Other cultural differences I have noticed are transportation. While people do drive, the majority of people get around by foot, scooter, or roller blades. I honestly haven’t seen someone in the United States on roller blades since I was a child.

Puckett ’15 Finds the Travel a Challenge

Austin Puckett ’15 – Wabash Men are not known for looking there best when they get up in the early morning. However, the morning of March 8th was a little different, as my fellow classmates and I started our adventure to Paris for Spring Break. The ride down to Indianapolis got the ball rolling with a pretty humorous car ride and that continued into the Indianapolis Airport. However, just like Wabash men should do, when it came time to get serious, we got serious. It was pretty much your typically airport visits except for the plane that we flew on to Newark was the equivalent to a fun sized candy bar. Something you should know about me is that I am a terrible flyer. So obviously, this was not good for me.
Not only was the plane small but also almost everyone had to dunk their head just to walk in. However, we prevailed and made it to Newark where the dreaded 5-hour layover waited. We passed the time by playing cards and eating what some called their last American meal. I mean there were burgers and fries and I’m pretty sure there was talk of a milkshake. Now like I said before, I am not a great flyer however the plane that we got onto next was not even a plane. As one guy that I met standing in next to me was that it is a “house with wings.” I mean this thing was absolutely massive and you couldn’t see from one end to the other. This made my fear of flying calm some and was able to have a successful flight.
Saturday was just the beginning of what is going to be an amazing trip. I know that with my fellow Wallies we are going to make Paris feel as though we are right at home at Wabash. I don’t know specifically who to thank for this trip but whoever you are, thank you very much for this once in a live time trip.

Stucker ’17 Learning Way Around D.C.

Prof. Sara Drury’s students in front of White House

Kyle Stucker ’17 – Saturday marked the first day of our week-long immersion trip to Washington D.C.  Wabash College’s Rhetoric 370 class, led by Professor Sara Drury, has traveled to our nation’s capitol in order to examine the rhetoric of the city.  The goal of our trip is to answer the following questions:


Who are the rhetorical agents and voices, past and present, in Washington, D.C.?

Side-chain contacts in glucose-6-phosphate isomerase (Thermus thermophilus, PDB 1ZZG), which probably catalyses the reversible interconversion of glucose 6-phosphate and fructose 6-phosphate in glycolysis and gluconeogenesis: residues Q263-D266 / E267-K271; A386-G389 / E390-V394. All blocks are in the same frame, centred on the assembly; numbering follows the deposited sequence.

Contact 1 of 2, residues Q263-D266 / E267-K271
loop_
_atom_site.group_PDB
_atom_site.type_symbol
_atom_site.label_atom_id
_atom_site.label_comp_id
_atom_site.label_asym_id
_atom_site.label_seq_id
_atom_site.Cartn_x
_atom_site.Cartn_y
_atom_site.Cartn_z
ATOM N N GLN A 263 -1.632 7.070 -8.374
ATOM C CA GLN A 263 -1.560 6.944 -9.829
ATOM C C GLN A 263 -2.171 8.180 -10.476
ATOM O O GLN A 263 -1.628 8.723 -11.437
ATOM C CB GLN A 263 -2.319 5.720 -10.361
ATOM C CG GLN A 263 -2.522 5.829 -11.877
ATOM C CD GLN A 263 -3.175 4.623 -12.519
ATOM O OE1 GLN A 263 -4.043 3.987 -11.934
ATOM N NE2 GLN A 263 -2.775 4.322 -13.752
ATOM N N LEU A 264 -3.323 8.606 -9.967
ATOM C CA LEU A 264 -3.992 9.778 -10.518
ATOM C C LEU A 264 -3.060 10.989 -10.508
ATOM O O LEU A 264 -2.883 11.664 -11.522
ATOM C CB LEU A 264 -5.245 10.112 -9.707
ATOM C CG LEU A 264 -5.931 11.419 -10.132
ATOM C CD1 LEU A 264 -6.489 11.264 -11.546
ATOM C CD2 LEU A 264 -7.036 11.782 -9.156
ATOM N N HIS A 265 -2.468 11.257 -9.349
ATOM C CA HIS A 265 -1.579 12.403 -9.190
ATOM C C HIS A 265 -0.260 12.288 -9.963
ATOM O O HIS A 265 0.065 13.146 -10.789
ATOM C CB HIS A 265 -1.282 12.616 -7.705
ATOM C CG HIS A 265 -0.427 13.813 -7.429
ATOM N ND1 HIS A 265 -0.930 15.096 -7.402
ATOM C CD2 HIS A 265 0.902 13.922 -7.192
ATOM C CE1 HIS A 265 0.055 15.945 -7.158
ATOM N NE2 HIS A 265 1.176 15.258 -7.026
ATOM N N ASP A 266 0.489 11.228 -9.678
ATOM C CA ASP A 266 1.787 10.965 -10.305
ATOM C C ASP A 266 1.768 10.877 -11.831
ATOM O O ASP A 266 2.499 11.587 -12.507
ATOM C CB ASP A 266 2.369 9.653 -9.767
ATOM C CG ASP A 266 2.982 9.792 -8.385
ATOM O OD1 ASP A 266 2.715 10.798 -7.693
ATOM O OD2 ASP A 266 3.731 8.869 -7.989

How is Washington D.C. a place of politics, activism, service, history, and public memory?

How does rhetoric in Washington, D.C. construct, manage, unify, and divide the nation?

Although we are only one day into our immersion, these questions have already begun to take precedence as we walk the historic streets of Washington D.C.

My personal experience has already taught me many lessons.  Our flight from Indianapolis, IN to Newark, NJ was my first experience in an airplane.  I was able to experience the adrenaline rush of take-off, the awe inspiring view from above, and the stress of boarding and departure.  Once in D.C., I experienced another new activity: riding the subway.  Proper navigation of an underground metro is proving to be a valuable skill.  The metro drastically reduced travel time and is not too complex to understand.  If not for the immersion trip, I would not have gained experience in these valuable activities. 

Although proper transportation skills are important, those newly garnered abilities are merely bonus aquistitions for this trip.  When we arrived in D.C., we immediately began to travel to many of the most popular locations in the city.  Not only did this trip allow us to get our bearings, but we were able to begin developing our own opinions on the rhetoric of Washington D.C.  The White House was our first destination, and it was interesting how different the stately building looked in the context of the city.  When viewed through your television, the White House appears to be much more secluded than what is the reality.  In fact, this difference between the communicated reality and what is actually real may be a prominent theme throughout the trip.  The Washington Monument was next on our list, and it did not disappoint.  The structure is massive; it is the tallest stone monument in the world and stands taller than any other structure in the city.  There was a noticeable difference in the shade of stone about a third of the way up the monument.  This is mostly due to the Civil War when construction was halted.  After the war, it was impossible to use stone from the exact same source which caused a difference in color.  This color difference now serves as a constant reminder of the Civil War, and also of Washington’s ability to rebound from such a crisis and continue to develop.